Origin of sardonicFrench sardonique from Classical Latin sardonius from Classical Greek sardonios, altered after Sard?, Sardinia
Theresa felt humiliated when Rachel and Jessica reacted with sardonic laughter as soon as they saw the dress she chose for the dance.
An example of sardonic is a comedian’s sneering jokes about a specific group of people that he wants to criticize.
- Scornfully or cynically mocking: a sardonic sense of humor.
- Given to making sardonic remarks: “He was proud, sardonic, harsh to inferiority of every description” ( Charlotte Brontë )
Origin of sardonicFrench sardonique from Greek sardonios alteration of sardanios perhaps akin to sesērenai to show the teeth, grin mockingly
(comparative more sardonic, superlative most sardonic)
French sardonique, from Latin sardonius, from Ancient Greek ÏƒÎ±ÏÎ´ÏŒÎ½Î¹Î¿Ï‚ (sardonios), alternative form of ÏƒÎ±ÏÎ´Î¬Î½Î¹Î¿Ï‚ (sardanios, “bitter or scornful laughter"), which is often cited as deriving from the Sardinian plant (Ranunculus sardous), known as either ÏƒÎ±ÏÎ´Î¬Î½Î· (sardanÄ“) or ÏƒÎ±ÏÎ´ÏŒÎ½Î¹Î¿Î½ (sardonion). When eaten, it would cause the eater's face to contort in a look resembling scorn (generally followed by death). It might also be related to ÏƒÎ±Î¯ÏÏ‰ (sairÅ, “I grin").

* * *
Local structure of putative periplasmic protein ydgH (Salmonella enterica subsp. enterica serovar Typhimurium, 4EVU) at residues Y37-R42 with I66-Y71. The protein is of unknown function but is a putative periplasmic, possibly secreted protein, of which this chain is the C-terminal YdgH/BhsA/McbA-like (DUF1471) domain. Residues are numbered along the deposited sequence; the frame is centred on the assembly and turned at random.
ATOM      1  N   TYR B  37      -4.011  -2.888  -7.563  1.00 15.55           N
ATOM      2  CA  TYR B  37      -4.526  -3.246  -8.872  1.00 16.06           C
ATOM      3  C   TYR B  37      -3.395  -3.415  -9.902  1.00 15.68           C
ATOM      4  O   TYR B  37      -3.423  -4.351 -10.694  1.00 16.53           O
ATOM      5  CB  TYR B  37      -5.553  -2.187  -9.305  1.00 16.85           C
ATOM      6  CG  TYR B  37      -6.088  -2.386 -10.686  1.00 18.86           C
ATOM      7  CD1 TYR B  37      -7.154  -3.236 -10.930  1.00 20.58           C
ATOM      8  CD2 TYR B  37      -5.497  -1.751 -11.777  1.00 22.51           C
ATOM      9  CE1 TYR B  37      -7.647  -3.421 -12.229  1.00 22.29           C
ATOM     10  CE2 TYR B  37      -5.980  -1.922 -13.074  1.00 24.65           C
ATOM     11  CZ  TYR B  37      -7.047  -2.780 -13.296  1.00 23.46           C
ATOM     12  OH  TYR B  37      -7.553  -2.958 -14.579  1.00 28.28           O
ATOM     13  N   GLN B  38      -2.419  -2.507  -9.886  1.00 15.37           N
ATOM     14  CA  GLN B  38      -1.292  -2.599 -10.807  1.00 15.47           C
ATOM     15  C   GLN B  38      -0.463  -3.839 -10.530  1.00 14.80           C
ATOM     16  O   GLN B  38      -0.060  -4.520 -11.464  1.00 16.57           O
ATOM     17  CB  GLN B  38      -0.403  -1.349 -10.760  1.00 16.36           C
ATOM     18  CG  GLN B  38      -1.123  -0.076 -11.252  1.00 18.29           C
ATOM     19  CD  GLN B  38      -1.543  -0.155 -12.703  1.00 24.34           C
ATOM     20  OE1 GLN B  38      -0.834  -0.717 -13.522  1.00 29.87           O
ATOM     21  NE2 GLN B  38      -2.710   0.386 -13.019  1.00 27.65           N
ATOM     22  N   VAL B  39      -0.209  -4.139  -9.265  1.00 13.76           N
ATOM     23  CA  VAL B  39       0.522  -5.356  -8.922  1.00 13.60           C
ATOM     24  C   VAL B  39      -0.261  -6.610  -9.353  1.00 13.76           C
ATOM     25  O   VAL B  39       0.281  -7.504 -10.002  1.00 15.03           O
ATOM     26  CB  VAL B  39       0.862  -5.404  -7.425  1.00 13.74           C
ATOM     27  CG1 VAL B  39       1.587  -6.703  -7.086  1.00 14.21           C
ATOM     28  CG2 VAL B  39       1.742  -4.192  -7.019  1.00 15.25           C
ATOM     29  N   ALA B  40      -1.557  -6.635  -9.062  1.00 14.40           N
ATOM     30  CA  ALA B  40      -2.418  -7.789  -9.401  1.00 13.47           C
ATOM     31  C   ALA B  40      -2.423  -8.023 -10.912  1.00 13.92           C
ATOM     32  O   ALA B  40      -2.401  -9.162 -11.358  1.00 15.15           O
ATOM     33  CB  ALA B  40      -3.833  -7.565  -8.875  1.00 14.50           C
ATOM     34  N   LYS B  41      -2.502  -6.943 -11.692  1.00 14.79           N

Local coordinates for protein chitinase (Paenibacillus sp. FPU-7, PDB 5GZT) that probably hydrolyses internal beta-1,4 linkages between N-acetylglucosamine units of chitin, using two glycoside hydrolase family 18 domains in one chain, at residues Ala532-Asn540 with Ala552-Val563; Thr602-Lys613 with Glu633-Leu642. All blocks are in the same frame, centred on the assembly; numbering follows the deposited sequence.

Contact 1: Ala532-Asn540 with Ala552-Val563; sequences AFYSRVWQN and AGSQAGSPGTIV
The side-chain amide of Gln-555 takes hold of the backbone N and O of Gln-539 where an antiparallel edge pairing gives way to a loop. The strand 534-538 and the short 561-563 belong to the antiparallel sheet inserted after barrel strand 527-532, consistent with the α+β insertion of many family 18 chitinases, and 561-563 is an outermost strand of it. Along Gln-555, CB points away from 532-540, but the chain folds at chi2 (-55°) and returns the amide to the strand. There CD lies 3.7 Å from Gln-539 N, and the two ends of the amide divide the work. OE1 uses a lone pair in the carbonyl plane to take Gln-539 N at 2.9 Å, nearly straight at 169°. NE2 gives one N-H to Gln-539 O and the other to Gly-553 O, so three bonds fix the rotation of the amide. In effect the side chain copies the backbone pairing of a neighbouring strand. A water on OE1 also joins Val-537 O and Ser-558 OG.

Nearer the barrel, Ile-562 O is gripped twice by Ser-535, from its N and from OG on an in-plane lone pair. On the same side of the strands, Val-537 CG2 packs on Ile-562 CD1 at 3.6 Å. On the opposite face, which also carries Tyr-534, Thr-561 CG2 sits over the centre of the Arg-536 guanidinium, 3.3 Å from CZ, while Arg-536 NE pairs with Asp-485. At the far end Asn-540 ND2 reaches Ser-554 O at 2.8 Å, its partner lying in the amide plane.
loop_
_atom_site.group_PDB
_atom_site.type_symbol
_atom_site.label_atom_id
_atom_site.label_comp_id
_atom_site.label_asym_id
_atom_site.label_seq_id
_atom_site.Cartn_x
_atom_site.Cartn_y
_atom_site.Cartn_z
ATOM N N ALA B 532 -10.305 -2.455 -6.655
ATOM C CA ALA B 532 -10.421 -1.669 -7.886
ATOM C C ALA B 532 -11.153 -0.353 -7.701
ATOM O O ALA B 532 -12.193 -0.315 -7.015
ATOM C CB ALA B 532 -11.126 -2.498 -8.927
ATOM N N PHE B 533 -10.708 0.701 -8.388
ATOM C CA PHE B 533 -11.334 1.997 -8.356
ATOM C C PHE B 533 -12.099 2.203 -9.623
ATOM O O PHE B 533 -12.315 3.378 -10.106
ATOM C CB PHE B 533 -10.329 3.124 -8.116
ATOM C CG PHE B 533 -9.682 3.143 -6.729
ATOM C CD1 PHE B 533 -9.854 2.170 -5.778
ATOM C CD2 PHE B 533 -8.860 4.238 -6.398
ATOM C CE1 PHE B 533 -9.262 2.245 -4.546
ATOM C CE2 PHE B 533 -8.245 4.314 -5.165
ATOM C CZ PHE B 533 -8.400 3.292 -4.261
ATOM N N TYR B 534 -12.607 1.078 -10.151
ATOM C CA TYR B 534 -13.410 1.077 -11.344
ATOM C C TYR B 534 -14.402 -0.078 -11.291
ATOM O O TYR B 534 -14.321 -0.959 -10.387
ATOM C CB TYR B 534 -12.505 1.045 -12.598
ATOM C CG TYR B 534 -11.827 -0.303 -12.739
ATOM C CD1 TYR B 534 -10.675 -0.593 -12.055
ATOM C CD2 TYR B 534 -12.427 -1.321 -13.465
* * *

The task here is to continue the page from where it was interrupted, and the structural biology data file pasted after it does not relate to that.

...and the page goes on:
- His smile was sardonic, yet his eyes held a glint of humor.
- His mouth twisted into a sardonic smile.
- His mouth twisted in a sardonic smile.
- The rest of the Jews rated the Sadducees as atheists, just as the rest of the Greeks rated the Epicureans as atheists and discerned, as Plutarch said, the sardonic grin behind the mask of their obsequious devotion to the ceremonies at which the force of public opinion compelled their attendance.
- He was watching her, a sardonic smile on his lips.